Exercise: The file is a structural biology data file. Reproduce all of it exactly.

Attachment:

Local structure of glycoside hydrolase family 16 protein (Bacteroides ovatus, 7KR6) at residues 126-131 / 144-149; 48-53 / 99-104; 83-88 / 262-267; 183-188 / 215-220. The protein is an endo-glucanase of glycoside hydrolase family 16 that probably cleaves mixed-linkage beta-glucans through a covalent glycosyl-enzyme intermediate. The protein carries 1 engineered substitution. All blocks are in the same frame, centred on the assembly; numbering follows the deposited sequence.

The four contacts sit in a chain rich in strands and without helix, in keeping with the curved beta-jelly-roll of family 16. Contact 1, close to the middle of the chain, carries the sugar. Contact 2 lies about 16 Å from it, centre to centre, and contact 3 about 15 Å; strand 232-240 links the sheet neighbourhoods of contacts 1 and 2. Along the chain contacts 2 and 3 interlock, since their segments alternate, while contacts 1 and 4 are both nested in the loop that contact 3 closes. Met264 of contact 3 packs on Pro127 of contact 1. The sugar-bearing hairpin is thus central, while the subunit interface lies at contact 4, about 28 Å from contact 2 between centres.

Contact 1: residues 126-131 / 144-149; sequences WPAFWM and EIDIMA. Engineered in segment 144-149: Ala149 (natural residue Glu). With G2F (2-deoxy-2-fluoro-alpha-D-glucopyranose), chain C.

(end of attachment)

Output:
Local structure of glycoside hydrolase family 16 protein (Bacteroides ovatus, 7KR6) at residues 126-131 / 144-149; 48-53 / 99-104; 83-88 / 262-267; 183-188 / 215-220. The protein is an endo-glucanase of glycoside hydrolase family 16 that probably cleaves mixed-linkage beta-glucans through a covalent glycosyl-enzyme intermediate. The protein carries 1 engineered substitution. All blocks are in the same frame, centred on the assembly; numbering follows the deposited sequence.

The four contacts sit in a chain rich in strands and without helix, in keeping with the curved beta-jelly-roll of family 16. Contact 1, close to the middle of the chain, carries the sugar. Contact 2 lies about 16 Å from it, centre to centre, and contact 3 about 15 Å; strand 232-240 links the sheet neighbourhoods of contacts 1 and 2. Along the chain contacts 2 and 3 interlock, since their segments alternate, while contacts 1 and 4 are both nested in the loop that contact 3 closes. Met264 of contact 3 packs on Pro127 of contact 1. The sugar-bearing hairpin is thus central, while the subunit interface lies at contact 4, about 28 Å from contact 2 between centres.

Contact 1: residues 126-131 / 144-149; sequences WPAFWM and EIDIMA. Engineered in segment 144-149: Ala149 (natural residue Glu). With G2F (2-deoxy-2-fluoro-alpha-D-glucopyranose), chain C.